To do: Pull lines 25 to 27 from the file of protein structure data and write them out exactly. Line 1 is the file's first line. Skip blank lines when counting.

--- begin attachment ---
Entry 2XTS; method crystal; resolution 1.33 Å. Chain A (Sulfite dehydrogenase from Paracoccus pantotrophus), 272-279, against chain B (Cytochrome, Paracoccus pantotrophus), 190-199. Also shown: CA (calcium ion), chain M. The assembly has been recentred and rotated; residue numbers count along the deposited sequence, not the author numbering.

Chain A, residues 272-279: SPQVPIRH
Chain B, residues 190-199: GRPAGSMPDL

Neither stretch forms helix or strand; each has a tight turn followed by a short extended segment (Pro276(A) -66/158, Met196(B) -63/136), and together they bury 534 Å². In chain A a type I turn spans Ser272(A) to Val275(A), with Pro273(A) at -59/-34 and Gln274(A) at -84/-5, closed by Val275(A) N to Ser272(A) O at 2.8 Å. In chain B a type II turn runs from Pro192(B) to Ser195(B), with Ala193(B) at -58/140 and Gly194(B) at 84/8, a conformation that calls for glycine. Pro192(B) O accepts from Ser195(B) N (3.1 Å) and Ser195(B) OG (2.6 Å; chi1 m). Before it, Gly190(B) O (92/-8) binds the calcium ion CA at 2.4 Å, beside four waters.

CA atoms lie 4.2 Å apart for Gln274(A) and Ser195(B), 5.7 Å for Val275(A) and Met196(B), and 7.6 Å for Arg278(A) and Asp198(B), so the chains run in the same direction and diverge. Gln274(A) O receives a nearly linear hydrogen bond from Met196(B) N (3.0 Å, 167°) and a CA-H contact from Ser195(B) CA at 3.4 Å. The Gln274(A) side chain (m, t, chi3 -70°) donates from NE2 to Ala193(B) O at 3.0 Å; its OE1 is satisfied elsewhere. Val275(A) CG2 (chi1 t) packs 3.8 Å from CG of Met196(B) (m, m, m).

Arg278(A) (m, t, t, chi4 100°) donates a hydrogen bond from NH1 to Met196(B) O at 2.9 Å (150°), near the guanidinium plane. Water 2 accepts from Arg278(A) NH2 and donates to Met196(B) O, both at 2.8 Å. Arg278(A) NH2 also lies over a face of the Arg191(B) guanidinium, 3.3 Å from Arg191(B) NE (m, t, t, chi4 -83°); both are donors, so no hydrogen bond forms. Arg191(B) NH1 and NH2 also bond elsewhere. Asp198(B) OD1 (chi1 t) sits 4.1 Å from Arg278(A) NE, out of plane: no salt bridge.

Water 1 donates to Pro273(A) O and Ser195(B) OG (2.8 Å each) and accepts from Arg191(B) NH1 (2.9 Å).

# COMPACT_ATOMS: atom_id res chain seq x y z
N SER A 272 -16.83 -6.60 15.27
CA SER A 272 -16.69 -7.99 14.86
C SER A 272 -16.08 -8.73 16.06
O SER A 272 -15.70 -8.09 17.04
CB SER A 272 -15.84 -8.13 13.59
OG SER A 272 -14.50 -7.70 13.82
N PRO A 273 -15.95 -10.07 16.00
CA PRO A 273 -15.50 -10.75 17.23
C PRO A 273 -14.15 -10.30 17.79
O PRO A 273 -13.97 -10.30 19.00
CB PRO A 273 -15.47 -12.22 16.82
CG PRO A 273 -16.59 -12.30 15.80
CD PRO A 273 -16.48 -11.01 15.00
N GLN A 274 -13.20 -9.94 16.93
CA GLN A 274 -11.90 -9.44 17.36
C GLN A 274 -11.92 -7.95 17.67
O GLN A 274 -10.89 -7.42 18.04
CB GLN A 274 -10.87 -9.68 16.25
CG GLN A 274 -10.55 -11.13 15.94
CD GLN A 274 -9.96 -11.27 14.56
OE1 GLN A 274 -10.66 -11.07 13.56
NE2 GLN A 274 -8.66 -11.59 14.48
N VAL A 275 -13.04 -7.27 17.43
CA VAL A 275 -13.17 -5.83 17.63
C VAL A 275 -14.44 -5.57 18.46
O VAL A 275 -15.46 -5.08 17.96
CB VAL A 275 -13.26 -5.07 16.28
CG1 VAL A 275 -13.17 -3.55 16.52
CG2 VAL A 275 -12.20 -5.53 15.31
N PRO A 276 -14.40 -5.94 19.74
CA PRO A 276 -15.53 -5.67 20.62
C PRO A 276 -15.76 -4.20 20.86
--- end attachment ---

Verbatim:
O GLN A 274 -10.89 -7.42 18.04
CB GLN A 274 -10.87 -9.68 16.25
CG GLN A 274 -10.55 -11.13 15.94